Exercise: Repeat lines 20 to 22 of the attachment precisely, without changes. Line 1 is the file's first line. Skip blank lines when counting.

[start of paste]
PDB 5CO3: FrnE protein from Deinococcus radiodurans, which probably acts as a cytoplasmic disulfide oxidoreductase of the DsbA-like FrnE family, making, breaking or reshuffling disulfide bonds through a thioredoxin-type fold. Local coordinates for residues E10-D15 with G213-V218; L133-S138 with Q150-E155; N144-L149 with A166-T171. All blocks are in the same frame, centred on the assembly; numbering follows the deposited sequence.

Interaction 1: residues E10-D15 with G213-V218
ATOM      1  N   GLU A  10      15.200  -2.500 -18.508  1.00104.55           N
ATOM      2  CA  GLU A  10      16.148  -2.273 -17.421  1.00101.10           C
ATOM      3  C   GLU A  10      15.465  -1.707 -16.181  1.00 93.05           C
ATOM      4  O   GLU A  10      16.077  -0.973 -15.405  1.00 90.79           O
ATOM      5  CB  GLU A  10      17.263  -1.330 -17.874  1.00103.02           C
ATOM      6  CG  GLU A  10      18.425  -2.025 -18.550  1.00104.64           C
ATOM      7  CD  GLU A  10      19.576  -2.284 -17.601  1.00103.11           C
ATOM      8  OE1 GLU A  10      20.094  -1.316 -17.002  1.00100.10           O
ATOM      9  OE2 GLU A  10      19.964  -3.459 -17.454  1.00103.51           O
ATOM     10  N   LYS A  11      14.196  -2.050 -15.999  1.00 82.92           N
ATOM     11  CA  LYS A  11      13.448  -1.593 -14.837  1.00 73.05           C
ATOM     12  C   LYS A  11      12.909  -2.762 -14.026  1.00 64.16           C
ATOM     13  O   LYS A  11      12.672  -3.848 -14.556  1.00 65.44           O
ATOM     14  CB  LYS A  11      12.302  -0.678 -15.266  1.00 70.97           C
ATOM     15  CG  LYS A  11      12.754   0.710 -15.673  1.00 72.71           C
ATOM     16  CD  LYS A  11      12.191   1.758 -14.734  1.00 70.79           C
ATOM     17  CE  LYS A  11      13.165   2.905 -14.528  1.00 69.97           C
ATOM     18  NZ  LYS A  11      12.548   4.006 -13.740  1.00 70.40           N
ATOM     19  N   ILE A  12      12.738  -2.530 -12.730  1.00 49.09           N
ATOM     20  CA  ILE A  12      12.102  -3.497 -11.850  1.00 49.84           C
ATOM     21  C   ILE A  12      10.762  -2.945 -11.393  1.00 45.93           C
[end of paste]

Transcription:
ATOM     18  NZ  LYS A  11      12.548   4.006 -13.740  1.00 70.40           N
ATOM     19  N   ILE A  12      12.738  -2.530 -12.730  1.00 49.09           N
ATOM     20  CA  ILE A  12      12.102  -3.497 -11.850  1.00 49.84           C